Yesterday, fast food workers walked off the job in some 190 cities as part of the campaign to raise the wage in the fast food industry to $15 an hour in the United States. People of color (black, latino, native) are disproportionately represented among minimum wage workers, victims of the justice system in all its forms, and the homeless population. What might it look like if those who organize for each concern were able to coordinate and combine their efforts?
Privilege is like an overstuffed backpack on a crowded subway train. Those who carry it rarely realize that just by going about their business without paying attention, and gently turning towards one way or another, they’re actually knocking over people behind them. Educated white people carry this privilege, and sometimes knock people over, whether they know it or not. Some who know what they carry choose to be extra careful not to bulldoze. Others enjoy hefting that weight around and taking up as much space as possible.
I’ve likened privilege to a backpack that knocks people over, but looking for an image to go with this post I came across the works of Peggy McIntosh who said “White privilege is like an invisible weightless knapsack of special provisions, maps, passports, codebooks, visas, clothes, tools and blank checks.”
Read her 1989 essay, “White Privilege: Unpacking the Invisible Knapsack.”
Did you talk about Ferguson with your family over Thanksgiving? I did. Like most liberals, they’re sympathetic to civil rights issues but horrified by the looting and vandalism that’s taken place in response. I navigated this with two points of argument. First, I pointed out that there’s nothing unusual about the killing of Mike Brown; the only reason it’s still in the news (and being talked about at white dinner tables) is because the community response hasn’t been entirely peaceful.
Second, I brought it close to home and asked, “When Ireland fought for independence from Britain, would you tell the people fighting for freedom to follow the rules of the game laid down by their conquerors?” I added that in centuries recently passed, whenever Irish tenants attacked a landlord or his property, legislators would say “We are fighting for land reform in Parliament and your violent actions create anti-Irish sentiment that harms our efforts.” But without fear of violent uprising, most members of Parliament had no motive to pass land reform; it happened because rich people feared for their wealth and for their lives.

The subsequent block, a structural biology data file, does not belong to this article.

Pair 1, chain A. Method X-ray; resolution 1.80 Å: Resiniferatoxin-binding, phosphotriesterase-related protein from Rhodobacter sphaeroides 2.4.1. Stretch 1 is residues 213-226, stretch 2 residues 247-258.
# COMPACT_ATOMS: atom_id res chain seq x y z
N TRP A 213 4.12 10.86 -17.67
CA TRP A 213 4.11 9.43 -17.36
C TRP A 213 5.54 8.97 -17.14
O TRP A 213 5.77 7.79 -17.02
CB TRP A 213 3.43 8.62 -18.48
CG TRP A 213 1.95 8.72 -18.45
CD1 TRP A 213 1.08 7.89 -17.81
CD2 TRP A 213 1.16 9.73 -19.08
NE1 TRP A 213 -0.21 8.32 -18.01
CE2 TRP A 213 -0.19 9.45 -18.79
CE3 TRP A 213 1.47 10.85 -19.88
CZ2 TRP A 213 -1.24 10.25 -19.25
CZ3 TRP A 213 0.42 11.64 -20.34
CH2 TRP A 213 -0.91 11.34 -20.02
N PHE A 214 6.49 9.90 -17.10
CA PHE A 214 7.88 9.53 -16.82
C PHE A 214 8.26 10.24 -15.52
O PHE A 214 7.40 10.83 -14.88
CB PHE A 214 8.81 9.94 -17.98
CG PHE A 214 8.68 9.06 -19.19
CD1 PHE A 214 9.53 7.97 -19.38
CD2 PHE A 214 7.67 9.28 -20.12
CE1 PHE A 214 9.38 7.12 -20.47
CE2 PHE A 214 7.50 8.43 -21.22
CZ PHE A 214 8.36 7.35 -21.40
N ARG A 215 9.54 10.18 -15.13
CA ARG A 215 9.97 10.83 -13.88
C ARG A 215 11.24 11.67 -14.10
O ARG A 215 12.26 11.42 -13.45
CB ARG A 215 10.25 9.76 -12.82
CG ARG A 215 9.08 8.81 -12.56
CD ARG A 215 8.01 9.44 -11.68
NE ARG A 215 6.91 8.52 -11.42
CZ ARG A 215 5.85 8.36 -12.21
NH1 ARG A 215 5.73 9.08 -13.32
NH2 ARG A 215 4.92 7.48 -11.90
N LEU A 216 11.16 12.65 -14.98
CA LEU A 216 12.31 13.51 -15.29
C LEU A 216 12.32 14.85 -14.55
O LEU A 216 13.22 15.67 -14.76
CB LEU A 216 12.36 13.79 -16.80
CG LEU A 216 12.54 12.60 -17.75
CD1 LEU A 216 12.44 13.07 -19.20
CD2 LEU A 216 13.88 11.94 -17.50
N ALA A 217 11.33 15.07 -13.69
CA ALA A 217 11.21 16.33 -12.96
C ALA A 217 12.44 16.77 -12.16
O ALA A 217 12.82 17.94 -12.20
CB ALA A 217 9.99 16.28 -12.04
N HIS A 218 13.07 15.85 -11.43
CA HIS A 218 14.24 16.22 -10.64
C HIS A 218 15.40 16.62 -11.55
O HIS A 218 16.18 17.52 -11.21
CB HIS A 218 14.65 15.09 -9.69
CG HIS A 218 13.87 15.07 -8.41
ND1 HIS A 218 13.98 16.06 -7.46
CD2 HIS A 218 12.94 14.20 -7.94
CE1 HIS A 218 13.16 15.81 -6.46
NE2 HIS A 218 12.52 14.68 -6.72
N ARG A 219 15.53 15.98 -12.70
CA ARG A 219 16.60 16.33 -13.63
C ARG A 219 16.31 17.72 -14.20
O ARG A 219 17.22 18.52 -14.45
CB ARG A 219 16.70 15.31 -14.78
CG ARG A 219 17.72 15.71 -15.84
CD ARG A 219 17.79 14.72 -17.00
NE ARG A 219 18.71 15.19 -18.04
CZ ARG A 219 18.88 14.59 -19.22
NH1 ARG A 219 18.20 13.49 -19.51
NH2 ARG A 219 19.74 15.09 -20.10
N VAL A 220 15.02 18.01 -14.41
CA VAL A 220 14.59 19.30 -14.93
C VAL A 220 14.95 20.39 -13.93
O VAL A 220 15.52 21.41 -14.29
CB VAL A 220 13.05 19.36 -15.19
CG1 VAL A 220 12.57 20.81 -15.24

My points were seen. I love my family.
Thanksgiving afternoon, but I can’t stop thinking about the #IndictBoston action on Tuesday night. I’m thankful I was able to attend, and I’m thankful white people present seemed mindful of participating in the action without trying to direct it, make speeches, etc. I’m thankful to have been there when Daunasia Yancey yelled “white allies to the front” and that I was able to respond. I’m thankful that my eyeglasses got broken and not my skull. I’m thankful for the painkillers that are easing the back ache I walked away with. I’m thankful to have seen dozens of familiar faces at that march, most of them friends from Occupy Boston. I’m thankful for the honor of participating in that action, and I’m thankful that today I’ll be eating food with loved ones. But I’m thankful, also, that I won’t forget Michael Brown, and Tamir Rice, and millions more souls killed or incarcerated by state-sanctioned violence who won’t be eating a Thanksgiving meal today. I’m thankful, also, to be mindful today of this holiday in the context of white imperialism and native genocide. Am I happy? Am I sad? I don’t know, but I’m thankful.
Last night, I went to an action called #IndictBoston organized by Daunasia Yancey and the Boston chapter of Black Lives Matter. We where there not just to protest the decision not to indite Darren Wilson for the killing of Mike Brown in Ferguson, but to also challenge state-sanctioned violence in all its forms against people of color. We shut down several highway ramps in Boston and made a sustained and gutsy effort to physically break the police line on the ramp to I-93. That place is also the site of the South Bay House of Correction where protestors chanted to the prisoners, “We see you…black lives matter!” The prisoners seemed glad to be seen.
2014 Boston Anarchist Bookfair is Nov 23 and 24, and this will be my fourth year attending. Want to be placed on a DHS list with me and all the cool kids? Then I’ll see you there.
I’ve been riding the MBTA since before most of my friends were born, and it never used to suck so bad. My bus today into Boston took so long, at one point I almost forgot I was traveling and, instead, felt like I was living in an extremely crowded trailer home parked at the Dedham Mall. I could have read a book on that bus, if if been able to raise my arms to hold it. It was overcrowded because they run infrequently.
Mind you, almost anywhere you look on the MBTA — the stations, the subway interiors, the inside and outside of buses and trains — there are ads. Aren’t these public spaces? Don’t that station and vehicle, really, belong to you? Maybe you don’t want them to look like that. Why are they so underfunded? Your tax money is going somewhere. All this advertising revenue is going somewhere too.
Public transportation should be free. It should be ubiquitous. It should be awesome. Instead, the MBTA is a source of misery for its riders. When my ride finally got to Forest Hills, I asked that bus full of people “Are we actually at the station? I feel like I’ve been on this bus for ten years. Anyone else?” Dirty looks were the only response offered by my fellow passengers.